[Standards-JIG] Re: WHACK
kevin at kismith.co.uk
Sat Apr 29 11:44:18 UTC 2006
On 29 Apr 2006, at 11:53, Pavel Šimerda wrote:
> On 2006-04-29 08:08, Vinod Panicker wrote:
>> 1. 100% reliable message delivery
>> IMO, ACK's on a per hop basis solve problem 1.
> They don't do 100% but they prevent message loss in most of the
Yeah, they do guarantee delivery. They don't say anything about what
happens after they're received, but they do guarantee that (you know
if) they get there.
> There are only some cases like application failures.
Then they've arrived, no? :) Servers can use transaction logs or
whatever to recover after a crash, which is outside the scope of this
proposal (but inside the accountability ideas).
> Or network isolation of
> the sender's server just after recieving message from sender and
That's fine, because the server will not get an ack when it sends the
message on, so will store it until it does :)
> Let's say it's almost 100%.
Let's stick with 100% ;)
>> For problem 2, we need something lightweight but something that sits
>> between whing and per-hop ack's. Maybe whacks are the answer.
> Yes, we can use dirty w-hacks to solve a xml protocol issue but....
> why should
> we do that? For several bytes of bandwidth? I'm now pasting again long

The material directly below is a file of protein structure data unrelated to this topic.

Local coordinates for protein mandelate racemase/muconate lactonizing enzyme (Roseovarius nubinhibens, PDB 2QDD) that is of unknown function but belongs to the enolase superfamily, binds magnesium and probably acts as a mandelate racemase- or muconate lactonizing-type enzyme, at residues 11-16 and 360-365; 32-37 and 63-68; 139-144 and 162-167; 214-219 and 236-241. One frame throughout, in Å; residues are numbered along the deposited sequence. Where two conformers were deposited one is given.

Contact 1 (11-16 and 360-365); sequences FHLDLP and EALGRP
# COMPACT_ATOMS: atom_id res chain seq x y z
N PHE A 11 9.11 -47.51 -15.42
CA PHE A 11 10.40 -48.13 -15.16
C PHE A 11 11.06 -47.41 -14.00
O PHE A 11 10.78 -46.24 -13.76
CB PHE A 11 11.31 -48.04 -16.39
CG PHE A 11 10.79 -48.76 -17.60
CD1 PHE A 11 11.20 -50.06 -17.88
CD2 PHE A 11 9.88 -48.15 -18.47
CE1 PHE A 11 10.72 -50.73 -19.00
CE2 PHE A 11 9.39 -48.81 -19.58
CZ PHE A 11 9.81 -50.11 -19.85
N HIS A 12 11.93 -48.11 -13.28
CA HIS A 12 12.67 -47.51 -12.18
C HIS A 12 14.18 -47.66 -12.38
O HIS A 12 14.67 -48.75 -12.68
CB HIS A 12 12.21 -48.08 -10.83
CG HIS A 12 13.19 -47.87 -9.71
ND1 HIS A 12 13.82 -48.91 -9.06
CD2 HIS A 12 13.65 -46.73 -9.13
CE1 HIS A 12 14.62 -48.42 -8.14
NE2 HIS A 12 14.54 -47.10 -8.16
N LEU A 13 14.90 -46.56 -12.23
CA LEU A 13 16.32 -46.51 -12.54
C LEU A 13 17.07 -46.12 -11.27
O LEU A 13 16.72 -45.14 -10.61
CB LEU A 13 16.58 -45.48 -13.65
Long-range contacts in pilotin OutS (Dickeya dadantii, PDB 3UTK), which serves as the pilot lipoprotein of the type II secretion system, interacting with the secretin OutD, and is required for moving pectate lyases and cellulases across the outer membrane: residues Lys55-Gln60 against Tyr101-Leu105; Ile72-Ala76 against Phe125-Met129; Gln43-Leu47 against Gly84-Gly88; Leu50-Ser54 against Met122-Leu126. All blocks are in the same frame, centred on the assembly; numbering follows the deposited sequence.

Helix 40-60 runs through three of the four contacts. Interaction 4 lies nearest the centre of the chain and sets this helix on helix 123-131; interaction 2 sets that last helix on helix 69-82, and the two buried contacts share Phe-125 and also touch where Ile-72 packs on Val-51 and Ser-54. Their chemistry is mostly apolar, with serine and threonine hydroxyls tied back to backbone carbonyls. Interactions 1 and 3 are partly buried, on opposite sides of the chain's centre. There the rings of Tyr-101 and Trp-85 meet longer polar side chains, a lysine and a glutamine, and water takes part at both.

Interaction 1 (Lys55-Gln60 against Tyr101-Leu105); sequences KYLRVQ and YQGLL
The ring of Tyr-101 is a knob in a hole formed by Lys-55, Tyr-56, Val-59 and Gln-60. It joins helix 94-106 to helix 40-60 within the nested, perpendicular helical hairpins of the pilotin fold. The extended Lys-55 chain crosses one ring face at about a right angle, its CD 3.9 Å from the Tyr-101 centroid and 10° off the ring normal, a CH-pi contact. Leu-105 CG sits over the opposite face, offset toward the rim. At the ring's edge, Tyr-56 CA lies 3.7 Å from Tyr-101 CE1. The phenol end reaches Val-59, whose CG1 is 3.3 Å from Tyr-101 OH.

> portions of text I wrote when the connection was half-broken.
I started the conversation about whacks I'm afraid and they're a bad
idea, jep-ack is the way to go ;)
>> For problem 3, which is an extremely common problem when a client is
>> using a GPRS like connection, just letting the other party know that
>> the message was NOT delivered is not really a great user experience.
> Letting the other party know that the message really couldn't be
> delivered to
> the other user is imho important. And, to know what's going on, is
> a user's
There's no reason the client can't cache the messages and resend them
for a smoother user experience.
> The only problem is that the server doesn't know the message was
> NOT passed to
> the client.
The time between sending a stanza and receiving an ack is, even on
slow connections, not overly long. For c2s connections, I suspect
that the time between stanzas is much larger, generally, than the
time between stanza and ack. This means that odds are good that if
you get no ack, the other end got no stanza. If we're worried about
duplicate messages, we can even do things about that using cacheing
and a stream timeout, but this is a much less severe problem than
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Postgraduate Research Student, Computer Science, University Of Exeter
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